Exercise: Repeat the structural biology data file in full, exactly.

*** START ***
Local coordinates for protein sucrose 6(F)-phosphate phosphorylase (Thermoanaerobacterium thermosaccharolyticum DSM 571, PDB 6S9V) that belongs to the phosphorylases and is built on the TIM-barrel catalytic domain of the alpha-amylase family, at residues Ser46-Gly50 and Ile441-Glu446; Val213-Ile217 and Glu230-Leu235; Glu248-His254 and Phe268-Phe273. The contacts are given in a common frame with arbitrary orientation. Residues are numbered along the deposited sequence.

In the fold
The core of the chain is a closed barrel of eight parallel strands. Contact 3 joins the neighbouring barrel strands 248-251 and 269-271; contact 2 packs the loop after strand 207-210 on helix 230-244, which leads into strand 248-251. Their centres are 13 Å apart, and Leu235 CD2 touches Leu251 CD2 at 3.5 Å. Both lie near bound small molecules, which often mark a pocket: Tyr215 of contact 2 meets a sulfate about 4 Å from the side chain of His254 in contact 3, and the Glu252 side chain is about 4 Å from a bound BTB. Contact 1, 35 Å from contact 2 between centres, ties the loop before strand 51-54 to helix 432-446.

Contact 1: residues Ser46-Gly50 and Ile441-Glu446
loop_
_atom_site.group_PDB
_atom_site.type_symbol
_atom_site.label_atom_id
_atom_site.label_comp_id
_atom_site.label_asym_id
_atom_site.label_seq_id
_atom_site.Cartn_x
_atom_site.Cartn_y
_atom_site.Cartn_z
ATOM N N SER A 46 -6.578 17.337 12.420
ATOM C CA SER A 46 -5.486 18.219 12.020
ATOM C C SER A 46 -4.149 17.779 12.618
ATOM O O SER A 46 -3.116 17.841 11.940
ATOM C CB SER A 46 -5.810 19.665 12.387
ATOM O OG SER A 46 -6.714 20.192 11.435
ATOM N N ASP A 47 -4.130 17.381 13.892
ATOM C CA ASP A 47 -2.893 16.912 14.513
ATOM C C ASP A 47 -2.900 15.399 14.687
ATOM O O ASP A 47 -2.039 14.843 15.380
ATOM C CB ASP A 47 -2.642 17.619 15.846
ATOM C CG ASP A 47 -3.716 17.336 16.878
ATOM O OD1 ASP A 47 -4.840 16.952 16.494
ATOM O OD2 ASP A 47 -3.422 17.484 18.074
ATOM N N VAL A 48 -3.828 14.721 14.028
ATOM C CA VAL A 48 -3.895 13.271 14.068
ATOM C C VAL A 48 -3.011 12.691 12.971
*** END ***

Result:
Local coordinates for protein sucrose 6(F)-phosphate phosphorylase (Thermoanaerobacterium thermosaccharolyticum DSM 571, PDB 6S9V) that belongs to the phosphorylases and is built on the TIM-barrel catalytic domain of the alpha-amylase family, at residues Ser46-Gly50 and Ile441-Glu446; Val213-Ile217 and Glu230-Leu235; Glu248-His254 and Phe268-Phe273. The contacts are given in a common frame with arbitrary orientation. Residues are numbered along the deposited sequence.

In the fold
The core of the chain is a closed barrel of eight parallel strands. Contact 3 joins the neighbouring barrel strands 248-251 and 269-271; contact 2 packs the loop after strand 207-210 on helix 230-244, which leads into strand 248-251. Their centres are 13 Å apart, and Leu235 CD2 touches Leu251 CD2 at 3.5 Å. Both lie near bound small molecules, which often mark a pocket: Tyr215 of contact 2 meets a sulfate about 4 Å from the side chain of His254 in contact 3, and the Glu252 side chain is about 4 Å from a bound BTB. Contact 1, 35 Å from contact 2 between centres, ties the loop before strand 51-54 to helix 432-446.

Contact 1: residues Ser46-Gly50 and Ile441-Glu446
loop_
_atom_site.group_PDB
_atom_site.type_symbol
_atom_site.label_atom_id
_atom_site.label_comp_id
_atom_site.label_asym_id
_atom_site.label_seq_id
_atom_site.Cartn_x
_atom_site.Cartn_y
_atom_site.Cartn_z
ATOM N N SER A 46 -6.578 17.337 12.420
ATOM C CA SER A 46 -5.486 18.219 12.020
ATOM C C SER A 46 -4.149 17.779 12.618
ATOM O O SER A 46 -3.116 17.841 11.940
ATOM C CB SER A 46 -5.810 19.665 12.387
ATOM O OG SER A 46 -6.714 20.192 11.435
ATOM N N ASP A 47 -4.130 17.381 13.892
ATOM C CA ASP A 47 -2.893 16.912 14.513
ATOM C C ASP A 47 -2.900 15.399 14.687
ATOM O O ASP A 47 -2.039 14.843 15.380
ATOM C CB ASP A 47 -2.642 17.619 15.846
ATOM C CG ASP A 47 -3.716 17.336 16.878
ATOM O OD1 ASP A 47 -4.840 16.952 16.494
ATOM O OD2 ASP A 47 -3.422 17.484 18.074
ATOM N N VAL A 48 -3.828 14.721 14.028
ATOM C CA VAL A 48 -3.895 13.271 14.068
ATOM C C VAL A 48 -3.011 12.691 12.971